jobs; Howard Borden hadn't even been invented; and Jerry was a swinging
psychologist who shared an office suite with Bob!
"We thought we needed other interests for Bob at home, so we made
him manager of a condominium," explained creator Lorenzo Music. But
the idea was dropped when CBS executives complained that people wouldn't
know what a condo was. "We joked that they were afraid the public might
get it confused with something high school boys buy at the drugstore
to carry around in their back pockets. And they agreed!"
After the series went into production, new scenes incorporating some
of the show's more familiar elements were edited into the original pilot,
and some of the existing footage was dropped. For obvious reasons, a
more characteristic episode was substituted for the series debut, and
this odd hybrid was quietly slipped in during the show's ninth week.
Jerry announces his engagement to a beautiful but domineering oral
hygienist he's just met.
Howard is worried that the Hartleys are splitting up after Bob moves
into a hotel room for a few days of peace and quiet.
This episode contains the final appearance of Patricia Smith as Emily's
neighbor, Margaret Hoover, a homespun mother of two who was meant to
serve as Emily's comic counterpoint--until the writers recognized the
character as a needless plot contrivance. "There was so much going on
down at the office that we didn't need her," writer Lorenzo Music confessed.
"We couldn't get a Rhoda out of it."
With Emily's help, Carol's momentary infatuation with Howard leads
to a romance that ends almost before it begins.
Bob gains a patient but loses a friend when Jerry suddenly decides
to become a paying customer.
Bob foolishly attempts to raise sagging holiday spirits by inviting
his group to an impromptu Christmas party at his apartment.
The Hartleys flee the city to get away from it all, only to spend the
worst vacation of their life in a rundown ski lodge.
Depressed by the approach of her twenty-ninth birthday, Carol decides
to quit her job and expand her horizons beyond the reception area.
During her three seasons with the series, Charlotte Brown would script
some of the show's funniest moments, but her greatest contribution would
be the keen insight she brought to the characterizations of the show's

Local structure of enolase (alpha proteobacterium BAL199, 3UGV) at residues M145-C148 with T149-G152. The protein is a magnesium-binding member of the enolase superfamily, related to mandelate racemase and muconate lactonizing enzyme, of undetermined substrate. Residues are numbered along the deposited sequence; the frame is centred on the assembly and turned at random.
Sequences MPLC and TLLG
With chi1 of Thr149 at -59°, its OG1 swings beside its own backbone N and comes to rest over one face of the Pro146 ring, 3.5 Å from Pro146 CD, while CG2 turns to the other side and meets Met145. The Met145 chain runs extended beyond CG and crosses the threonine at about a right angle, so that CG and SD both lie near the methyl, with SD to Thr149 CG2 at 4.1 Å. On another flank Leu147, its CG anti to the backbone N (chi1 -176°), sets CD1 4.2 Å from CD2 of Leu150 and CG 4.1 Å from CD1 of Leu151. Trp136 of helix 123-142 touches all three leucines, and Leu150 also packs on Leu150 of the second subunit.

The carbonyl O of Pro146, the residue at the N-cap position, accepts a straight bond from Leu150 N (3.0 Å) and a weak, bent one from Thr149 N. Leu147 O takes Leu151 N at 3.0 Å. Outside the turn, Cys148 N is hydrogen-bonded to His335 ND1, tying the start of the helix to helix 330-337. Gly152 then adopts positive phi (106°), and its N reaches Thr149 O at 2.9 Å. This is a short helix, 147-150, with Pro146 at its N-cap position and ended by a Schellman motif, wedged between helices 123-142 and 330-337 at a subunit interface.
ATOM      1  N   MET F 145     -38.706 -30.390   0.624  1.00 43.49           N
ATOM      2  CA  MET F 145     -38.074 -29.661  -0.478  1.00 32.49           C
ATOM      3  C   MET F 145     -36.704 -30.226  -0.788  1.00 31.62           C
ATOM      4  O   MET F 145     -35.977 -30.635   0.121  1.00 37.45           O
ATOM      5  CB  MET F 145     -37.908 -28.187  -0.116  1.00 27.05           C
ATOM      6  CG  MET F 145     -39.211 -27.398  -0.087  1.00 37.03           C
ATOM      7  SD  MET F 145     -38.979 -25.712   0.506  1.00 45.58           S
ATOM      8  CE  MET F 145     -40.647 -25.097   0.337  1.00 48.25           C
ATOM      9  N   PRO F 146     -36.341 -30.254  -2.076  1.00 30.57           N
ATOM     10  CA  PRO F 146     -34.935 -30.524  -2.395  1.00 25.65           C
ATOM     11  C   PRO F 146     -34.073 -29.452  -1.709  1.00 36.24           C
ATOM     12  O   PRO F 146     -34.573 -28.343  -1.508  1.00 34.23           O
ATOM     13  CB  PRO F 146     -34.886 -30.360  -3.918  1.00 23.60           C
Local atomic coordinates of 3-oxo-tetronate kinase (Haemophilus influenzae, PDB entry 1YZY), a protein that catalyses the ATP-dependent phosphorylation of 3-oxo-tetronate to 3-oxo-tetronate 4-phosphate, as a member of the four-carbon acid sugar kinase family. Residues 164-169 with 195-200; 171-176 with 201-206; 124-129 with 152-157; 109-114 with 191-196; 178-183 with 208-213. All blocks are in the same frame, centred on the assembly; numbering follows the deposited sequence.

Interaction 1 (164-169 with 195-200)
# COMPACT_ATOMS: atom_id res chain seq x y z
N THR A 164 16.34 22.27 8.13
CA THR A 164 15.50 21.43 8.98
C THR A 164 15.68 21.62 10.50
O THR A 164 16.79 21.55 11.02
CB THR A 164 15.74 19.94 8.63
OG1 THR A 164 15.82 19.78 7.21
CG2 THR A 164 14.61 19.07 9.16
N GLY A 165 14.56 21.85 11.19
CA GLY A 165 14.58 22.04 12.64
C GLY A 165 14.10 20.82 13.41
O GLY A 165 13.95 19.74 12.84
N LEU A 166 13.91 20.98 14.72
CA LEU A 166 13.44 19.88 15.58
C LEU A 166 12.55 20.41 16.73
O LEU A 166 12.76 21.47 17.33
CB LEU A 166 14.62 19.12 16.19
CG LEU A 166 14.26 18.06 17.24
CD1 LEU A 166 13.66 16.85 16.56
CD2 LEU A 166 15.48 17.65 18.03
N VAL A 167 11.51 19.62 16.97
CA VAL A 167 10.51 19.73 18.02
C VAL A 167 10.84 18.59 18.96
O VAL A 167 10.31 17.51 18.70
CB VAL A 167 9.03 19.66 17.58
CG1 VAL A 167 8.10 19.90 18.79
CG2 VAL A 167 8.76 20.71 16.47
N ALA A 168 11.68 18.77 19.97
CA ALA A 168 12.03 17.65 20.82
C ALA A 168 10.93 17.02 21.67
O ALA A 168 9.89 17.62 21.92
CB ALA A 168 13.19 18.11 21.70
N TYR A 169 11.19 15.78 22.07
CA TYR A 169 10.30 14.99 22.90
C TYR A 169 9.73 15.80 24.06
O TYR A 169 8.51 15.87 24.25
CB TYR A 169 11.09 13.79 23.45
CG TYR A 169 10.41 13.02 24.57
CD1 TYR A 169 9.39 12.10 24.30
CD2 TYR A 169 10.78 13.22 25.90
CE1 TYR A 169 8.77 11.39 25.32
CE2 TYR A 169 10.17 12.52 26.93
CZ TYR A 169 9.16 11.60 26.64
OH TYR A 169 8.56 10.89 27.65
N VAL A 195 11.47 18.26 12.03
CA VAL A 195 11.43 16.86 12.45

women: Emily, Bob's sister, Ellen, and, especially, Carol. In Brown's
early scripts, Carol emerges as a vulnerable, impulsive, and painfully
sincere young woman. More than any other character, Carol was capable
of growth and change; and throughout her long journey of star-crossed
romances and her countless attempts to break out of her receptionist's
cage, we never stopped rooting for her.
Bob refuses to wear the expensive gold watch Emily gave him for his
birthday after he discovers how much she paid for it.
Emily is more than slightly concerned when one of Bob's patients falls
hopelessly in love with him.
Howard does his best to hide his swinging lifestyle from his younger
sister when she arrives to spend a week in the big city.
Howard is crestfallen when Bob and Emily make plans to move into their
MTM writers Jenna McMahon and Dick Clair make a cameo appearance as
the other couple interested in the Hartley's house.
Bob feels abandoned at home when Emily begins a full-time job at the
Board of Education.
Bob basks in reflected glory when he counsels the Chicago Cubs' star
pitcher out of a losing streak.
By the time he signed on as producer of The Bob Newhart Show,
Bill Idelson was already a respected practitioner of quality TV comedy.
At various times in his career, he had written scripts for such distinguished
sitcoms as The Andy Griffith Show, The Odd Couple, M*A*S*H,
and The Dick Van Dyke Show--where he also appeared as Sally's
boyfriend, Herman Glimscher.
Bob resists Emily's plans for a two-month cruise because he's convinced
that his group couldn't survive that long without him.
Jerry turns to Bob for solace in the aftermath of another failed romance,
but it's a date with Carol that finally sets him straight.